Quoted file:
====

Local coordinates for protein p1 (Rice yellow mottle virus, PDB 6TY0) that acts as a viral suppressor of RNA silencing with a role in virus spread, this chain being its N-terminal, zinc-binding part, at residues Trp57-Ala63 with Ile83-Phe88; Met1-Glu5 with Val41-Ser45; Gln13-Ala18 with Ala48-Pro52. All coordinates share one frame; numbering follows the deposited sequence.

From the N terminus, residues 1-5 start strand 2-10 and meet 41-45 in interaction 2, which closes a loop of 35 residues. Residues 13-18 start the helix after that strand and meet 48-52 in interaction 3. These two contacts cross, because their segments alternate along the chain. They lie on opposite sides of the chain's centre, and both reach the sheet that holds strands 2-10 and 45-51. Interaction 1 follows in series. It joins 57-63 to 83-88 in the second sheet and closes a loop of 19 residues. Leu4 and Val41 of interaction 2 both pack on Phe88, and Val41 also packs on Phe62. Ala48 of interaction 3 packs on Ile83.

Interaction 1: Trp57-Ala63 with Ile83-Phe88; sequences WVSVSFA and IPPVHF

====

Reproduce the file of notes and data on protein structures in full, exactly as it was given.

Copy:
Local coordinates for protein p1 (Rice yellow mottle virus, PDB 6TY0) that acts as a viral suppressor of RNA silencing with a role in virus spread, this chain being its N-terminal, zinc-binding part, at residues Trp57-Ala63 with Ile83-Phe88; Met1-Glu5 with Val41-Ser45; Gln13-Ala18 with Ala48-Pro52. All coordinates share one frame; numbering follows the deposited sequence.

From the N terminus, residues 1-5 start strand 2-10 and meet 41-45 in interaction 2, which closes a loop of 35 residues. Residues 13-18 start the helix after that strand and meet 48-52 in interaction 3. These two contacts cross, because their segments alternate along the chain. They lie on opposite sides of the chain's centre, and both reach the sheet that holds strands 2-10 and 45-51. Interaction 1 follows in series. It joins 57-63 to 83-88 in the second sheet and closes a loop of 19 residues. Leu4 and Val41 of interaction 2 both pack on Phe88, and Val41 also packs on Phe62. Ala48 of interaction 3 packs on Ile83.

Interaction 1: Trp57-Ala63 with Ile83-Phe88; sequences WVSVSFA and IPPVHF